If you are looking for boiler replacement, you likely searched for them on Google. However, your search might have been more confusing than when you started.
What size boiler do I need? How is boiler size measured? What’s a BTU? What’s GPH?
Go to the basement and look at your sticker. It makes sense, but this can be an inaccurate way of measuring your boiler size. This assumes that the existing boiler in the home was sized correctly to begin with.
In most cases, older boilers are oversized and use more fuel than necessary. They may not even last as long as a newer boiler. Oversizing can cause the boiler to "short cycle" a process in which a boiler turns on and off every few minutes in cold weather.
Having an undersized boiler is problematic as well, because the home might not be heated enough on the coldest day of the year. A boiler becomes undersized when it’s incapable of producing enough heat for a home. Compared with undersized boilers, problematic oversized boiler installations are pretty rare.
If you need to install a new boiler, your installing contractor can answer any questions. This article will help you understand how boilers are sized, and why that's so important.
Need help choosing a heating and cooling contractor? Check out our blog post, 8 Tips for Choosing a Heating and Cooling Contractor.
How do BTUs work?
BTUs are the most common way of measuring a heating system. BTU stands for British Thermal Units, and is a measurement of how much heat energy can be created. The other abbreviation, BTUh which stands for British Thermal Units per hour, simply refers to how many BTUs can be created each hour.
To get an idea of the power of a product, look at the BTU rating. For example, if an object has rating of 80,000 BTUs then it will produce about 80 MBH (1 MBH = 1,000 BTUs).
There are many different ways to measure heating capacity. BTUs are the most common way though.
A BTU is the power needed to raise one pound of water by one degree in an hour.
How to calculate boiler size
The size of a boiler can be determined by matching the heat output to the home's needs.
There are no shortcuts for properly sizing a boiler, even experienced contractors cannot size a home by its insulation value. The size of the home doesn't tell you how big the boiler has to be. Other factors like exterior windows and doors also matter, depending on their size and R value of their insulation.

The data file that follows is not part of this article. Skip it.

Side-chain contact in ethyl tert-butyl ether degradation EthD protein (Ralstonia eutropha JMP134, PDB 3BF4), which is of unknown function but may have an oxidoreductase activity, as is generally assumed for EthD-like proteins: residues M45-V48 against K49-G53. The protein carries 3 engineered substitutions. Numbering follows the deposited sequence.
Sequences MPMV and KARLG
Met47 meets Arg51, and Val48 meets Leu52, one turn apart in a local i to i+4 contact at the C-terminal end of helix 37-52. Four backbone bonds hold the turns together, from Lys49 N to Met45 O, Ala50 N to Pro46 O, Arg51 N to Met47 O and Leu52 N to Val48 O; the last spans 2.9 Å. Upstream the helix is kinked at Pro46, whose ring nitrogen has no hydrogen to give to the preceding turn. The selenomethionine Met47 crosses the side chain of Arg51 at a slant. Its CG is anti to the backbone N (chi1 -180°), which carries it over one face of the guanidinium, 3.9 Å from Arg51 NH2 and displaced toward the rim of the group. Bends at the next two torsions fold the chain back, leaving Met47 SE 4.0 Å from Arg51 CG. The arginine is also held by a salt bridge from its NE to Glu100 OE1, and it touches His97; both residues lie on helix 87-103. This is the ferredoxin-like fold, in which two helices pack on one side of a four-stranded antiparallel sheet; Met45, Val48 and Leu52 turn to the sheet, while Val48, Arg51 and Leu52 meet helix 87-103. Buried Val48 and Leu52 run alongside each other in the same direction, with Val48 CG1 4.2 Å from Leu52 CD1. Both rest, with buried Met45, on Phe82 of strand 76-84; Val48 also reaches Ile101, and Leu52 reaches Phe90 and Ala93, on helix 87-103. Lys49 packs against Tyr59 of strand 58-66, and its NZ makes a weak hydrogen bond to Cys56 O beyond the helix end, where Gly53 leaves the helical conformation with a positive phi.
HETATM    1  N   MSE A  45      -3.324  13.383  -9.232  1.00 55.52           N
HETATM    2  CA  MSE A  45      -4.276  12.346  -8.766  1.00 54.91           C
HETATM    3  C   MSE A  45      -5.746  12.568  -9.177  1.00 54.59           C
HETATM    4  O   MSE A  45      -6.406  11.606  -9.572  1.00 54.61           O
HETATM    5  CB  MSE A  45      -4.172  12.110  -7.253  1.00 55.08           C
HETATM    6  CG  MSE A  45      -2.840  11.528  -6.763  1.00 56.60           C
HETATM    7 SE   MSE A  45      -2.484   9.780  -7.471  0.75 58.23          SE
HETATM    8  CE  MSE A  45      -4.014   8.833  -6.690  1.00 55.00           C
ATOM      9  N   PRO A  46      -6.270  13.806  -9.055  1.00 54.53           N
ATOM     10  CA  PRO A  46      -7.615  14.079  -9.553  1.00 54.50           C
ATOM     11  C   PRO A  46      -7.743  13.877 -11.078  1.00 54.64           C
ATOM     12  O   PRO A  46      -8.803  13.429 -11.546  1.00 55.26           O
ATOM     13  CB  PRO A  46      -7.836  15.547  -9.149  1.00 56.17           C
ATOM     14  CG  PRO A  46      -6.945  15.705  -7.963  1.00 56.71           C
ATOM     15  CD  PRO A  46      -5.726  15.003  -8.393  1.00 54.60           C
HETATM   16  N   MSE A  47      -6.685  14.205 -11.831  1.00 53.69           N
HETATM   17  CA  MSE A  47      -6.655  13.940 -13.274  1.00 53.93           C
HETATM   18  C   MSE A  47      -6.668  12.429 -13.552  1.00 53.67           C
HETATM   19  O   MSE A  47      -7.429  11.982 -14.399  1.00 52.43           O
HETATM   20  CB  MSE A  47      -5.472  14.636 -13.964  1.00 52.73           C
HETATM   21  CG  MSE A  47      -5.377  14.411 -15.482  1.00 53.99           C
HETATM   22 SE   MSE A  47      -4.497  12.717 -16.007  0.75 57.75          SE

"So how does a contractor take all of these factors into account when sizing a boiler?"
The best way to calculate how much heat you need
There are a few different methods of calculating BTUh. Manual J is the most common way to calculate it. It takes into account how much heat is needed in each room and the type of windows used in those rooms. A program would normally be used to speed up the process.
The contractor starts by measuring the size of the home using square footage. He then also measures the height of the walls and windows, as well as their efficiency.
Before replacing the boiler, take a little time to hire an experienced contractor and go through the house. They will then calculate how much money it would cost to replace the boiler.
Outside design temperature is just a term used for accounting for cold conditions when designing a heating system. For example, in southern Maryland and northern Alaska the same home will require different size boilers.
What size boiler do you need?
Sizing steam boilers requires an understanding of steam and radiation. Too much or too little of either can cause a variety of problems, from noisy heating systems to uncomfortable homes.
To size a boiler, contractors must first determine the square footage of the system to which it will be connected. The process is called an equivalence of direct radiation (EDR). This is done by calculating each radiator's height, length, and width and then doing some math to figure out its volume.
What size boiler do I need?
Say goodbye to rising energy bills with the help of a properly sized boiler. You'll know that you have the right model if it meets your home's needs and has the capacity to meet surface requirements.